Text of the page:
A DIGITAL LANDSCAPE OF VISUAL STORYTELLING
S CA PEC M IA BO L DI EDI A TI / L ON AO S
ISSUE 1, 2014
HEALTH FOR ALL
Food, medicine and a brighter future for Cambodian families
Providing educational opportunities through skateboarding
Breaking the cycle of disadvantage in Cambodia
ISSUE 1, 2014
The ARGUS is a student-run, non-profit, visual journalism magazine dedicated to showcasing studentsâ€™ investigations and unique perspectives of local and international issues.
All opinions and views expressed within are those of the authors and do not represet those of the editorial board or QCA, Griffith University.
We will always welcome anyone who feels they can contribute to the exciting future of our magazine be it through material or expertise. Please pitch your ideas only [no pictures please] to email@example.com.
All content is copyright of the contributors and must not be copied or reproduced without permission of the creators.
FIND US: www.theargus.net.au www.facebook.com/THEARGUSQCA twitter:@theargus_qca Subscribe to our RSS feed for new issues and content.
LETTER FROM THE EDITOR Dear Reader, Welcome to Beyond the Gate, the first issue of the ARGUS for 2014. This year our editorial staff sought to deliver a fresh and sleek publication that focuses on showcasing the finest works from emerging visual journalists around the globe. Our editorial team has collaborated with our art director in order to improve the layout and delivery of our publication, providing an engaging and cohesive reading experience.
James Darlington Managing Editor
We believe that the stories published in the ARGUS need to be told. Our team aims to unearth and support emerging visual storytellers, as we believe their stories effectively raise awareness of local and global concerns and provide a compelling vehicle for social and cultural change. This semester we are honoured to share stories captured by student visual journalists in two of South-East Asia’s resilient countries, Cambodia and Laos, in a special issue entitled Beyond The Gate.
Beyond the Gate is an expression of the changing face of Cambodia. The country is still recovering from the catastrophic demolition of government, culture and society under the Khmer Rouge in the 1970s. The remnants of old conflicts still linger in the hearts, minds and land of its people. Beyond the Gate opens doors to understanding Cambodia’s future, moving beyond the turbulent times of François Bizot’s famous work and inescapably into a time illuminated by long legacy of compassion and the quiet resilience of Cambodia’s population. I would like to thank the editorial team for their motivation, creativity and enthusiasm regarding the publication of the ARGUS this semester. On behalf of the editorial staff, I would also like to thank executive editor, Heather Faulkner, and assistant excutive editor, Kelly McIlvenny, for their support, guidance and expertise. Your ongoing contributions and persistence encourages us to succeed and produce important stories that serve to inform and enhance our understanding of the world around us and the world we live in. We hope that the stories presented throughout the pages of this publication inspire you and encourage you to interpret the world around you with a fresh perspective. We deliver these stories so that you, the reader, may make informed decisions regarding the way in which you are governed and affected by change in contemporary society.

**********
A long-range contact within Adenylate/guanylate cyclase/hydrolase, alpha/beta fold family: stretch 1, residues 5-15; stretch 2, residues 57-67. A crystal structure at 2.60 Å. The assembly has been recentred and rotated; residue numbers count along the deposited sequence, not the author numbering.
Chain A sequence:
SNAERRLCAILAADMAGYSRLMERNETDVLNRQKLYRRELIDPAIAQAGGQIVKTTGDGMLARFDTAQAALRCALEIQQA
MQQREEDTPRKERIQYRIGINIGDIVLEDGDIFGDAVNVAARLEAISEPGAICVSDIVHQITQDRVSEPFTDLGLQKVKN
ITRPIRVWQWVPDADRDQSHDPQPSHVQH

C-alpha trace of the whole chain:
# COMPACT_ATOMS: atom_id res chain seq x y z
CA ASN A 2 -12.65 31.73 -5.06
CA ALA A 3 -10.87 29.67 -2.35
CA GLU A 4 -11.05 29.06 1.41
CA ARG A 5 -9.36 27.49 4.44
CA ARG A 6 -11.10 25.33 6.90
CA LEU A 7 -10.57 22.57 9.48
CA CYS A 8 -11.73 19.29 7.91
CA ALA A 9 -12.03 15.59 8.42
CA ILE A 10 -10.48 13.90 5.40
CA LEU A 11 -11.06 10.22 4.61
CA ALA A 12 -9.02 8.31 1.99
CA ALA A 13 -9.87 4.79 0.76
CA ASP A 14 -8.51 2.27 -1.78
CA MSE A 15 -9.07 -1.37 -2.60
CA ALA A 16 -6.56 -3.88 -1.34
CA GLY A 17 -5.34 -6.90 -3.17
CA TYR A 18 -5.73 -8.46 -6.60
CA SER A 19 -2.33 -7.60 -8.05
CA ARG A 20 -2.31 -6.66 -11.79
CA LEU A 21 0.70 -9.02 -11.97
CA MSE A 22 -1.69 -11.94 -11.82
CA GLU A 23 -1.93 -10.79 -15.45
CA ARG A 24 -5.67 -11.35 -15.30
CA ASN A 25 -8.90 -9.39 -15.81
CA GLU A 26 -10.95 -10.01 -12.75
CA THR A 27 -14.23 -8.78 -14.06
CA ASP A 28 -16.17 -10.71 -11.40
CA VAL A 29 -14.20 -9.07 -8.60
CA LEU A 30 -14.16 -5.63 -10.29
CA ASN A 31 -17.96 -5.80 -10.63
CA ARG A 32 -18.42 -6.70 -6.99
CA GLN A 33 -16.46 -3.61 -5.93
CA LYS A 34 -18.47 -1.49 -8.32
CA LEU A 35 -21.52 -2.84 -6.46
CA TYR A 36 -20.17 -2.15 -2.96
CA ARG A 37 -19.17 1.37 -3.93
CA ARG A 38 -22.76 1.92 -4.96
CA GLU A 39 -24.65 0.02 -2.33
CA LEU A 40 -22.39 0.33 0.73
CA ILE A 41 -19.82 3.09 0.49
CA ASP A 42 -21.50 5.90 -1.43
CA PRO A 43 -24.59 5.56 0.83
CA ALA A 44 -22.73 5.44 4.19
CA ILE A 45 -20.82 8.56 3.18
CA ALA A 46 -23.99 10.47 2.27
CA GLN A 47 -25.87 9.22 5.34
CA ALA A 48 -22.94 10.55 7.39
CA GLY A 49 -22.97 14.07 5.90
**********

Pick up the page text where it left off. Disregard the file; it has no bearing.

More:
Kind Regards, James Darlington Managing Editor, the ARGUS
Heather Faulkner Executive Editor
Kelly McIlvenny Assistant Executive Editor
Monique Montfroy Director of photography
Lauren Kessler Picture Editor
Jessica Helou Picture Editor
Joshua White Multimedia Editor/Web Editor
Rachel Vercoe Multimedia Editor
Alexandria Gibb Multimedia Editor
Brittany Peters Assignment Editor
Rhiannon Becker-Jones Sub Editor
Laura Edwards Sub Editor
Ebonie Chan Director of Marketing
Adam Rankine Director of Marketing
Jessica Longworth Listings Editor
Chenxing Wang Listings Editor
Louise Rosenberg Art Director
Aurora Braid PR Manager
CONTENTS FEATURES ANGLONG PI KALIYAN MITH 8 - 17 HEALTH FOR ALL 18 - 21 BOREI KEILA 22 - 35 PHARE PONLEU SELPAK 36 - 41 NEW HOPE 42 - 51 ONION SKINS, JACKFRUIT AND MARIGOLD FLOWERS
52 - 57
THE WAR THAT NEVER WAS 58 - 71
MULTIMEDIA SKATEISTAN 72 - 73
A SELECTION OF THE BEST SINGLE IMAGE SUBMISSIONS
Women and children picking through the rubbish at a dumpsite outside the Kaliyan Mith Day Centre, Siem Reap. Photo By Kimberly McCosker/ARGUS 2014
ANGLONG PI KALIYAN MITH SURVIVING IN A WORLD OF WASTE
The dump is a completely different world from the tourist mecca of Siem Reap, just 40 minutes away by car. The dumpsite is tucked away down a windy dirt track, far from the eyes of the 1.2 million people who visit the temples and bars of Siem Reap each year. But despite the seemingly inhospitable nature of the rubbish dump, it is a buzzing hive of activity. Article by Kimberley McCosker Photos by Kimberley McCosker, Jameson Clifton and Peter Farmer (individually credited)